Q1 – Why do you think that Luke goes against the standard model of the atonement (or penal substitutionary model)?
I tend to think Luke is actually the most conspicuous case of what is generally going on in Mark and Paul. Ehrman writes:
It is easy to see Luke’s own distinctive view by considering what he has to say in the book of Acts, where the apostles give a number of speeches in order to convert others to the faith. What is striking is that in none of these instances (look, e.g., in chapters 3, 4, 13), do the apostles indicate that Jesus’ death brings atonement for sins. It is not that Jesus’ death is unimportant. It’s extremely important for Luke. But not as an atonement. Instead, Jesus death is what makes people realize their guilt before God (since he died even though he was innocent). Once people recognize their guilt, they turn to God in repentance, and then he forgives their sins. (Ehrman, 2017)
I think this is ultimately what we also see with Paul and Mark. Just as Luke has the transformation with the soldier saying of the crucified Jesus “This was an innocent man,” Mark has the soldier say “truly, this was God’s son,” which according to my reading is the soldier giving Jesus respect for voluntarily being wrongly horribly tortured and executed to show us our inner corrupt nature and inspire repentance – the enraged crowd, corrupt religious elite, and indifferent to justice Pilate in all of us who killed God’s specially chosen son who God sent to restore the Davidic throne (though God’s real plan was the death and resurrection).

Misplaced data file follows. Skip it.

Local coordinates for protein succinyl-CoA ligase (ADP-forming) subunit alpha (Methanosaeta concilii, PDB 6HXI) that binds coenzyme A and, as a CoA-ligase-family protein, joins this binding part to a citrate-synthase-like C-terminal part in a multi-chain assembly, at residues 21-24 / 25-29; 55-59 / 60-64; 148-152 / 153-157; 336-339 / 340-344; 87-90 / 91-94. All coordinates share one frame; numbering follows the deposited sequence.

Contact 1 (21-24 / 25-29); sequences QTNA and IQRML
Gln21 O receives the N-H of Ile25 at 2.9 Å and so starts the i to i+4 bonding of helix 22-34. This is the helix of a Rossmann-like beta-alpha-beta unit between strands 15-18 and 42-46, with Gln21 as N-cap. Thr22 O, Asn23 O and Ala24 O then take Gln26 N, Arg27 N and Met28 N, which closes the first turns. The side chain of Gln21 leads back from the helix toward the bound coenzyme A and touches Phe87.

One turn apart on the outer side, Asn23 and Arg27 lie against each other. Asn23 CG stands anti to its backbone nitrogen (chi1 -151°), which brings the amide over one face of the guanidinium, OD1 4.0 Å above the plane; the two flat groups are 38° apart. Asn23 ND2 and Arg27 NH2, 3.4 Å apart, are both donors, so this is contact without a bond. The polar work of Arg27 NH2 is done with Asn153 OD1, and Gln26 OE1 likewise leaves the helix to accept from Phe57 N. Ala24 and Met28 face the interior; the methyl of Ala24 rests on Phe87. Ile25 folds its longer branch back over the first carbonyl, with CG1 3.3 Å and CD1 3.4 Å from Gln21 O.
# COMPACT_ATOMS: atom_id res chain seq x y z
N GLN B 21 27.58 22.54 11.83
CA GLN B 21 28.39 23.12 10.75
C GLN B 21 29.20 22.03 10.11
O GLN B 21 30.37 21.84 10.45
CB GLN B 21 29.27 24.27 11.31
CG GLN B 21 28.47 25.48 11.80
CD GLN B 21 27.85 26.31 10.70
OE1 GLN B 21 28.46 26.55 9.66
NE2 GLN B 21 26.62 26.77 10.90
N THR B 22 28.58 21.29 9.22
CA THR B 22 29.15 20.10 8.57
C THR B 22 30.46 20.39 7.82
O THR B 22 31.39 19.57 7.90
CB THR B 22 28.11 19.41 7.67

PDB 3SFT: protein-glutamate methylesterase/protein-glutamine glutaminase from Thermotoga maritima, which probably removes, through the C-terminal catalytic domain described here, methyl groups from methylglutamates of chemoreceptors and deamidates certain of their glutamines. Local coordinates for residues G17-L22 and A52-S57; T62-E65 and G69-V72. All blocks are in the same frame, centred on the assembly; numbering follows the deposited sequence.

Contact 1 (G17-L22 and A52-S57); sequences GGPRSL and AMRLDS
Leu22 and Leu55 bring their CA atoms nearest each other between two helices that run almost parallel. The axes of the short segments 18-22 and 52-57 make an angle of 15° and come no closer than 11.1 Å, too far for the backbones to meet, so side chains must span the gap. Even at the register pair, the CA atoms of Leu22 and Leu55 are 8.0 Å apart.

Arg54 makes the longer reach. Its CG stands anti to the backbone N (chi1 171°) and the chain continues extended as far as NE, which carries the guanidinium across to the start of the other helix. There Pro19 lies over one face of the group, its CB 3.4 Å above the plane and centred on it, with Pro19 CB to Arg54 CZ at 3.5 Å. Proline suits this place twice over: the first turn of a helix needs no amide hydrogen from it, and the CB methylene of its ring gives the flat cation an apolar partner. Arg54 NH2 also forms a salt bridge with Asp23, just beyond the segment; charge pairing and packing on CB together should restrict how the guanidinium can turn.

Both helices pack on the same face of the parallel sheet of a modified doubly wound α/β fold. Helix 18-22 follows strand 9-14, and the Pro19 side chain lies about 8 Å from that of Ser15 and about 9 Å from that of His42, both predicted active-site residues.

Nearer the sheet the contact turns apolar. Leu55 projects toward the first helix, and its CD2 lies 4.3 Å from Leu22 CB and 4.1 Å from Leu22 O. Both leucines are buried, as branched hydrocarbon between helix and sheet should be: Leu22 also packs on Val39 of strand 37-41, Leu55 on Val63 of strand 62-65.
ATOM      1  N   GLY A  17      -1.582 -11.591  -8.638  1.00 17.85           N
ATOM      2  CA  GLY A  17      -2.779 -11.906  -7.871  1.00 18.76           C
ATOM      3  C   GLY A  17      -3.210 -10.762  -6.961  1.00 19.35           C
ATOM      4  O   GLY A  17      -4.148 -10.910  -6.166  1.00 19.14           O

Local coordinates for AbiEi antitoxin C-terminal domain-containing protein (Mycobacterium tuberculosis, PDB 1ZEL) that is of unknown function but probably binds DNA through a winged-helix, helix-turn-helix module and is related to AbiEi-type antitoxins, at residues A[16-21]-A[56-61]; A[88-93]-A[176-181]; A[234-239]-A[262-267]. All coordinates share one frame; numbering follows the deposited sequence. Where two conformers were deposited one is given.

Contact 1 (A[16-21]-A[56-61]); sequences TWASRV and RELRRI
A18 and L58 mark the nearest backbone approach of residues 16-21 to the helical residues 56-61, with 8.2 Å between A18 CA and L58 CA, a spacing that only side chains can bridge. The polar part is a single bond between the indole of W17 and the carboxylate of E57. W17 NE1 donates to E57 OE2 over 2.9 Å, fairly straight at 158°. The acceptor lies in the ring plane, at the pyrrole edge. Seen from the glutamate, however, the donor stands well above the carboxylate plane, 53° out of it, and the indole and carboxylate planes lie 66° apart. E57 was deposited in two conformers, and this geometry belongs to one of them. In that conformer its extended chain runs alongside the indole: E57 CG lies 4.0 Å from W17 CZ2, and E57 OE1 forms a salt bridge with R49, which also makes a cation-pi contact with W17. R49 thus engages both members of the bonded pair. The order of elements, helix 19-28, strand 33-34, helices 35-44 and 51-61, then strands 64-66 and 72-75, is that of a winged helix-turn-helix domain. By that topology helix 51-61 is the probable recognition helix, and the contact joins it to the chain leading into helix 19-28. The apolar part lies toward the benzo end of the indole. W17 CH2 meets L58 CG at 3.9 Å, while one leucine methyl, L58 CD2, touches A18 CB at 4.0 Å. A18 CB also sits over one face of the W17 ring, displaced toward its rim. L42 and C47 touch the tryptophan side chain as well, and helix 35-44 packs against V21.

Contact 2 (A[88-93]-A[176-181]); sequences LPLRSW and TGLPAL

Penal substitution makes no sense as an interpretation of the cross: how does it serve justice to punish an innocent child in Africa for the crimes of a felon in Chicago? If something is obviously senseless to us, we should be wary about believing the original Christians ascribed to it. This is also part of the reason I disagree with the mythicism of Price, Carrier, etc, because if Christ was crucified in outer space by demons and was never on earth, the central point of the transformative nature of the cross evaporates. How does such a death inspire my self-realization and repentance?